Improving Communication with Your Family

Improving Communication with Your Family

Leanne E. Polhill, LHAS, BC-HIS, BA Communication, Family & Relationships, Tips & Tricks

Leanne E. Polhill, LHAS, BC-HIS, BA

Leanne E. Polhill, LHAS, BC-HIS, BA received her Bachelor of Arts Degree (BA) in 1988 from Stetson University, Florida Hearing Aid Dispensing License in 1990 and National Board Certification from the National Board for Certification in Hearing Instrument Sciences (BC-HIS) in 1992. Presently, Leanne E. Polhill is Chairperson of the Florida Department of Health’s Board of Hearing Aid Specialists, where she has served since her initial gubernatorial appointment in 2004.
Leanne E. Polhill, LHAS, BC-HIS, BA

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Helen Keller once remarked, “Blindness separates people from things, but deafness separates people from people.” With hearing loss, we can easily be isolated from those who are closest to us.

This isolation comes from the difficulty in understanding the words of family members.  You might have noticed it when you repeatedly ask your family members to repeat themselves, or complain that they ‘mumble too much’.  The voices of women and children might be particularly hard to understand, given hearing loss and its propensity to shave more frequencies off of the higher end as it develops.

Hearing loss affects everyone in the family, not just the person who has it. If you have hearing loss and are concerned that you might be losing connection to your family members, here are some things you can do to help restore the lines of communication.

1. Be patient and clear in your needs

No matter how bad your hearing gets, it’s still invisible. Unlike blindness, it’s something family members might even routinely forget that you have. As a result of not actively thinking about your hearing loss, they may forget to do certain things to help facilitate communication and understanding. You must keep your patience when this happens.

They are not ignoring you, but they might need regular and clear reminders of what to do as they adjust to your needs.

2. Reduce Background Noise

Noisy places remain the toughest environment for a person with hearing loss. When you are out for a meal with your family, make sure you maintain the home-field advantage by finding a quiet corner or at least a place that doesn’t play loud music. This ensures you’ll have a much easier time understanding the conversations around the table.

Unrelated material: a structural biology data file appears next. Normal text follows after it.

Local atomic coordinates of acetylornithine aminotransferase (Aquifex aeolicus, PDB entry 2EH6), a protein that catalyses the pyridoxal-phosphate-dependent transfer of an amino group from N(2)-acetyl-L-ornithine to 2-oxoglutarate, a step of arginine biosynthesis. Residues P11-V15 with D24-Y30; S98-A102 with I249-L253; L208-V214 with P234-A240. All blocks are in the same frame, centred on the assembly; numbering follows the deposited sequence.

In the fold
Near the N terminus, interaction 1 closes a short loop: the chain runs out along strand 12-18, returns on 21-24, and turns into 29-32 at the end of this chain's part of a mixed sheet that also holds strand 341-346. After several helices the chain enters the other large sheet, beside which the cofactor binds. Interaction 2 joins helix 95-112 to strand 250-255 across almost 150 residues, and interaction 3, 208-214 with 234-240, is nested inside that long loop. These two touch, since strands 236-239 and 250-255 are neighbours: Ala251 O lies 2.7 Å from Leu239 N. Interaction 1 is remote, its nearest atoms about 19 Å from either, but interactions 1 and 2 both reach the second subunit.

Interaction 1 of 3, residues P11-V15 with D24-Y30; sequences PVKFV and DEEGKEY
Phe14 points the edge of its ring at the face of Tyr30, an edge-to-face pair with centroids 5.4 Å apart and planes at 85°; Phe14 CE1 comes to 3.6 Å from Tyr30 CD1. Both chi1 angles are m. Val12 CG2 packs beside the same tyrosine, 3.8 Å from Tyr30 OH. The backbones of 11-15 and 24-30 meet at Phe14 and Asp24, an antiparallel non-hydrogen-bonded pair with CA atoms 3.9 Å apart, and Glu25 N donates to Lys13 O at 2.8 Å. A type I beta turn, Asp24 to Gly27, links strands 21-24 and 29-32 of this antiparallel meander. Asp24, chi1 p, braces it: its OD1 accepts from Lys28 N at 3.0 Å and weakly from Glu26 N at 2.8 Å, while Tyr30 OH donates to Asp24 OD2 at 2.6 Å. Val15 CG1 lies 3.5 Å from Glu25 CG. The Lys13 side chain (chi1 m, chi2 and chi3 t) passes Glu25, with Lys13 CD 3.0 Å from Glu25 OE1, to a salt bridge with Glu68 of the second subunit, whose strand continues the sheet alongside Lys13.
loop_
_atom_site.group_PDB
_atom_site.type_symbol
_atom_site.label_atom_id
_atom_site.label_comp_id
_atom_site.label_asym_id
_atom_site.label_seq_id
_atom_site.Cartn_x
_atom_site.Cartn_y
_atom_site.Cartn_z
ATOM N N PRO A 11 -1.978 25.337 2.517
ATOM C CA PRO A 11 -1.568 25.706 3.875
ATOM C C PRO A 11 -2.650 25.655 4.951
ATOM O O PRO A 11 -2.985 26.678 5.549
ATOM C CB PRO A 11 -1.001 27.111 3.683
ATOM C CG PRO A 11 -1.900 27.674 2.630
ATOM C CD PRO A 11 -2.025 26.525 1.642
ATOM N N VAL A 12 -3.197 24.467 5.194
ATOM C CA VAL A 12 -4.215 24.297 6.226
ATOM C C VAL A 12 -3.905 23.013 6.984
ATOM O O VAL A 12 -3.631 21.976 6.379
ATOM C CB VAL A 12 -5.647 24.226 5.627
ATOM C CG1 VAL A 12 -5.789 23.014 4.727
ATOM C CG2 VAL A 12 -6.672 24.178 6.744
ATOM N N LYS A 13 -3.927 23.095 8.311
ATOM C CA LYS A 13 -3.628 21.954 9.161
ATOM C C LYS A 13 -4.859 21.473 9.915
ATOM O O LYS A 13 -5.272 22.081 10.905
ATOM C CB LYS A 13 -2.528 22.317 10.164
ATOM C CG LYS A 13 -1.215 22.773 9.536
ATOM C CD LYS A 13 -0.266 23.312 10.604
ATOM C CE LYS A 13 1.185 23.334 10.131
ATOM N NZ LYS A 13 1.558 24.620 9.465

You have even more control over your environment at home, so use it. Turn down the volume on the TV as someone starts a conversation with you, so that you can focus more easily on what’s being said. Similarly, don’t be shy about asking others in the room to quieten down if their words or devices are hampering speech recognition.

3. Make sure you can see their faces.

It’s easier for people with hearing loss to decipher speech when they are facing the speaker and able to see their mouth moving. These visual signs become more vital the more severe your hearing loss. Request that your family face you when talking to you. If they call at you from upstairs, the likelihood of you understanding their words is slim. They will have a much better chance of getting through to you if they come over to you, get your attention, and speak directly to you.

4. Remind others to speak clearly

Most of us try to speak with the least amount of effort possible. We often use slang, shorten phrases or trail off when talking. When asked to repeat themselves, your family members might overcompensate by shouting back in a bid to help you understand. While their intentions are good, it’s important to remind your family that speaking louder doesn’t always make it easier for you to hear. Shouting can sometimes distort sounds and your understanding of their words is compromised even further.

It’s much more effective if they enunciated better when talking, paying attention to the clarity of each vowel and consonant.

5. Remind others to be more verbose

Request that your family use more words when talking to you. If they respond with a “yes” or “no” to a question, it might be tricky to understand what their response is. It can make the world of difference if they even add a few words to their responses, like “yes, I did”.

If you don’t understand your family members the first time, it’s also effective for them to rephrase their statement or question. This will help you identify keywords, which will help you understand the gist of their words better.

Get Fitted for a Hearing Aid

If you haven’t got a hearing aid yet, this should be your first port of call. It will increase your chances of hearing your family members, especially the women and children in your life. They work by reducing background noise and increasing the volume of the frequencies you find difficult to hear.

Don’t let your hearing loss come between you and your family. Contact us today at Encore Hearing to schedule a hearing consultation. If a hearing loss is detected, we can help you find the best solution for your needs!